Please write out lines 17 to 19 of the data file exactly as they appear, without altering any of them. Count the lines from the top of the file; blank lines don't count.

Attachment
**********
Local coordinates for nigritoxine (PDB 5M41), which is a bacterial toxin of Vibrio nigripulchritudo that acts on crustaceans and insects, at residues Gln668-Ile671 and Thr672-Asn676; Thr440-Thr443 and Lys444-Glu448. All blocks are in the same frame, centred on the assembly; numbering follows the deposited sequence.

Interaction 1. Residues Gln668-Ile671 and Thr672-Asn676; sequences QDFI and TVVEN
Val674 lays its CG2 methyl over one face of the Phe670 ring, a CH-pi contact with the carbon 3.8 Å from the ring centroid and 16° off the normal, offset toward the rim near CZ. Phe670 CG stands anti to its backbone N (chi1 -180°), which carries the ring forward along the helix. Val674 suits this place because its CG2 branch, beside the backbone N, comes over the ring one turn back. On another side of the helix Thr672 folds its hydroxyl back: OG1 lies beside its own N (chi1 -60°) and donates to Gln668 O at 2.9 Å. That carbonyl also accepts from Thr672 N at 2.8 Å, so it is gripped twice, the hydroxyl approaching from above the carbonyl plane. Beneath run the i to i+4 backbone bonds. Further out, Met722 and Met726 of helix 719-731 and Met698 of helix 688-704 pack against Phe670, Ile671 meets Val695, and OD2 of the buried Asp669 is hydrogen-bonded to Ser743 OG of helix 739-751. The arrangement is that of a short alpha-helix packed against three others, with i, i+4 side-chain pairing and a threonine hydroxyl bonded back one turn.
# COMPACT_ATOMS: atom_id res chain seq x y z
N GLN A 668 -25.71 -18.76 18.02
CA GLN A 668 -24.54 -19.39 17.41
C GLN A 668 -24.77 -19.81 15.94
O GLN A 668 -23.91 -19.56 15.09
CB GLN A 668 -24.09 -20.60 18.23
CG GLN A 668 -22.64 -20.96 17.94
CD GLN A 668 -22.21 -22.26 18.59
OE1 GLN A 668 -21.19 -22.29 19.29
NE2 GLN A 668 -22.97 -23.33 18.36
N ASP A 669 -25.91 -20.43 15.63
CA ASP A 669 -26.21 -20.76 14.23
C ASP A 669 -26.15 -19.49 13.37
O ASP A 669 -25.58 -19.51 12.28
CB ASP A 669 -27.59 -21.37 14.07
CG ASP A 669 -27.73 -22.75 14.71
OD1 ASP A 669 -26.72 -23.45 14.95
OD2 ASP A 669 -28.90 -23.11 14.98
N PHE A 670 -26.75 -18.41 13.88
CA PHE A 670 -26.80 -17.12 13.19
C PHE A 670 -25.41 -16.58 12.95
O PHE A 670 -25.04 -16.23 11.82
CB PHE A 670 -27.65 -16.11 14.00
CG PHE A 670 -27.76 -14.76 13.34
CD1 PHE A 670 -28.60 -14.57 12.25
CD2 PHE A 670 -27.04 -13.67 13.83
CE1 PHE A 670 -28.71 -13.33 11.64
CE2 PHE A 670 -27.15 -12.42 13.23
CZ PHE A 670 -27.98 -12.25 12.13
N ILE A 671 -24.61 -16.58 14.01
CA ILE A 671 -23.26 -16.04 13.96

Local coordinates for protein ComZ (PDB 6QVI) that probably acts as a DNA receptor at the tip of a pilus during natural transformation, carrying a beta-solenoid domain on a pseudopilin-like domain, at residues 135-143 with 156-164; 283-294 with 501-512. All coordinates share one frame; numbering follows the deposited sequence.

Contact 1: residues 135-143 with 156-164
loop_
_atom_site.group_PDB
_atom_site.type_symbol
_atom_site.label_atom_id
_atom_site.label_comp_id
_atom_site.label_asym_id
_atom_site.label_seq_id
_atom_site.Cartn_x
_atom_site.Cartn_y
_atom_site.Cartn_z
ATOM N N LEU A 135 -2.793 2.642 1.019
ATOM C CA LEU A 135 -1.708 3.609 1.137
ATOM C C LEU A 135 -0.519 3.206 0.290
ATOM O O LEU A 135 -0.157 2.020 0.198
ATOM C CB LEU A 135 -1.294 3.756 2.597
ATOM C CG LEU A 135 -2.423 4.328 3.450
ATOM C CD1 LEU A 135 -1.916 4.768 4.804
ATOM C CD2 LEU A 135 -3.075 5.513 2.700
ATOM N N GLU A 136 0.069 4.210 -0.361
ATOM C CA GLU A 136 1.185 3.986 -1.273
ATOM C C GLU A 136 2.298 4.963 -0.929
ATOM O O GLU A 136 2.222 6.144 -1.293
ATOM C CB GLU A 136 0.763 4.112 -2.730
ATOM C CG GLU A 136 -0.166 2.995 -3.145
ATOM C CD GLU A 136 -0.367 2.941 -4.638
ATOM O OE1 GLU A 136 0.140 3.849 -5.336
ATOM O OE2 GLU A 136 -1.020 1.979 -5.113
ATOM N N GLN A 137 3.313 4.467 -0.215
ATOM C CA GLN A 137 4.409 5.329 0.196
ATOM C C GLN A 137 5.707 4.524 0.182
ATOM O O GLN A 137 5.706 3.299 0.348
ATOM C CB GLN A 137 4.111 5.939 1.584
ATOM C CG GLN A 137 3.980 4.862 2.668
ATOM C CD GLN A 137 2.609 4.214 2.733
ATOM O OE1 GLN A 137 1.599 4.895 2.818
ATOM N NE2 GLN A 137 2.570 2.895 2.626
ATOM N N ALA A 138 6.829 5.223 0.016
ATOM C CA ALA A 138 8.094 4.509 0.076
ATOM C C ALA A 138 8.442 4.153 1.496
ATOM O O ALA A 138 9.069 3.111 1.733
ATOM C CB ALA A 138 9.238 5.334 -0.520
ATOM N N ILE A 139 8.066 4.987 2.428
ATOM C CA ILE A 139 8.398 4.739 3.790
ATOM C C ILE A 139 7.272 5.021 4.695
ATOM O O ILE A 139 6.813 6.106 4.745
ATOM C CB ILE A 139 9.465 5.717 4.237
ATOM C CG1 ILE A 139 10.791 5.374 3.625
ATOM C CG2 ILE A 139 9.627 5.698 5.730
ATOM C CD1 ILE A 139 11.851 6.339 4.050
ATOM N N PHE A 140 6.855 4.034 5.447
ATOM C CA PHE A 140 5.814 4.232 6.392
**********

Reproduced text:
O ASP A 669 -25.58 -19.51 12.28
CB ASP A 669 -27.59 -21.37 14.07
CG ASP A 669 -27.73 -22.75 14.71